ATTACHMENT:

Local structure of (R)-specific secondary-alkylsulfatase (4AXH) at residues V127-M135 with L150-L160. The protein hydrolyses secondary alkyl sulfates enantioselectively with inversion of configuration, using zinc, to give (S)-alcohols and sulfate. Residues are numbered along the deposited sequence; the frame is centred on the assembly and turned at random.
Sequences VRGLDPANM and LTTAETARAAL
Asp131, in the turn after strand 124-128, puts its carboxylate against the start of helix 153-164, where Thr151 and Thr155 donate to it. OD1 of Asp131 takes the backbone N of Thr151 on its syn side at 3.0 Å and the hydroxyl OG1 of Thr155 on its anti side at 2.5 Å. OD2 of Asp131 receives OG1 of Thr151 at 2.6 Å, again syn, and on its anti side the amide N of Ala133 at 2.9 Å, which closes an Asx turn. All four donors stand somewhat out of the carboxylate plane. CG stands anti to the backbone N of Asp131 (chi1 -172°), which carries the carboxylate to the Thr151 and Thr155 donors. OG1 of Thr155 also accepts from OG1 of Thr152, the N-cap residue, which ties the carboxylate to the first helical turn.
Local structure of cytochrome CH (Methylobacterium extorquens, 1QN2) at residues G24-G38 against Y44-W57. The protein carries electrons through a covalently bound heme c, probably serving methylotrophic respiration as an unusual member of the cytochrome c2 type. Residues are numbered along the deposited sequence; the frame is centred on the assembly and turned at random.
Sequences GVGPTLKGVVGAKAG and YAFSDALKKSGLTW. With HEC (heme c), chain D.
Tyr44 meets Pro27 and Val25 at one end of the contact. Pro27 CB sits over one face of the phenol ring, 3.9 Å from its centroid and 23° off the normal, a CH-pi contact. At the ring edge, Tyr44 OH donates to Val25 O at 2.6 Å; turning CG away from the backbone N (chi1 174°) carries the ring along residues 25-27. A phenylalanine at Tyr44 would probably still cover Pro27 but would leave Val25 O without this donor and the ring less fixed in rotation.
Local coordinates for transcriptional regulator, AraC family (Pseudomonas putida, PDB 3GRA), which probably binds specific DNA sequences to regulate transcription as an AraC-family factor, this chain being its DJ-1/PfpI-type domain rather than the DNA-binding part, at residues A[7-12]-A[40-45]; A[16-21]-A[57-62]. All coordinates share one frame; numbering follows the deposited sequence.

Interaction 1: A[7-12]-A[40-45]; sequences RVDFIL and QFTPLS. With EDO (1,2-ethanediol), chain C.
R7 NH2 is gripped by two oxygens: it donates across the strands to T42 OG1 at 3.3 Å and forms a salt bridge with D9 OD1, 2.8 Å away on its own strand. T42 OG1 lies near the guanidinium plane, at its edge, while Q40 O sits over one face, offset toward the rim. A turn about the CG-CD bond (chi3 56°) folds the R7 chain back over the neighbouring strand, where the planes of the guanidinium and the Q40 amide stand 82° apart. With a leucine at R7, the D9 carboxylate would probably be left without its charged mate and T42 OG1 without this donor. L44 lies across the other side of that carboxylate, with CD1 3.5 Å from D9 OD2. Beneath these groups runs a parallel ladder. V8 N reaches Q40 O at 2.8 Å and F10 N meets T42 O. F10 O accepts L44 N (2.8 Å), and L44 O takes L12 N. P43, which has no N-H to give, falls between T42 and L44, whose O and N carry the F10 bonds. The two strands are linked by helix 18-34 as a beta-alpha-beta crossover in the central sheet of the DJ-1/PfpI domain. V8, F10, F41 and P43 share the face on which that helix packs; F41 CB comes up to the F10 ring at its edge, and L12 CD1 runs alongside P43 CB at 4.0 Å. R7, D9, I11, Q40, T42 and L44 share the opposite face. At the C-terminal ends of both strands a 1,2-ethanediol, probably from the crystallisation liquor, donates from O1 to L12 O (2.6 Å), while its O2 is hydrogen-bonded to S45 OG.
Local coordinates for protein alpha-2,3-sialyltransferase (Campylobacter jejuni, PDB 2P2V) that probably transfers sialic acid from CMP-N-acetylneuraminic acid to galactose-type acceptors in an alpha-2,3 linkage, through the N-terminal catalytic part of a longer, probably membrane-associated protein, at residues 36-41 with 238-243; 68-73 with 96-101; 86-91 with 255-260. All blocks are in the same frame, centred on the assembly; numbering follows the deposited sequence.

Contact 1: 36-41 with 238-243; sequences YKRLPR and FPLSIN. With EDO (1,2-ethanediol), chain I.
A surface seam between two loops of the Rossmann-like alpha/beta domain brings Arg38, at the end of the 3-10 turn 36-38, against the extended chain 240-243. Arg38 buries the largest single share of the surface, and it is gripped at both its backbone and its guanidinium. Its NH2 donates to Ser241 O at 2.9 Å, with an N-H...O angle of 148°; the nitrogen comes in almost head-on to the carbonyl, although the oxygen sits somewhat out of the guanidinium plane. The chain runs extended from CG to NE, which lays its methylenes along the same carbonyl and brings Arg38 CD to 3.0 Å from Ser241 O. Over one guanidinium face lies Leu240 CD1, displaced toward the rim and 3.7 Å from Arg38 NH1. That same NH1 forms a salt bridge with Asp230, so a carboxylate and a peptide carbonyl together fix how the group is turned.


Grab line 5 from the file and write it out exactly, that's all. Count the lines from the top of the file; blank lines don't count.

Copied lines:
Sequences GVGPTLKGVVGAKAG and YAFSDALKKSGLTW. With HEC (heme c), chain D.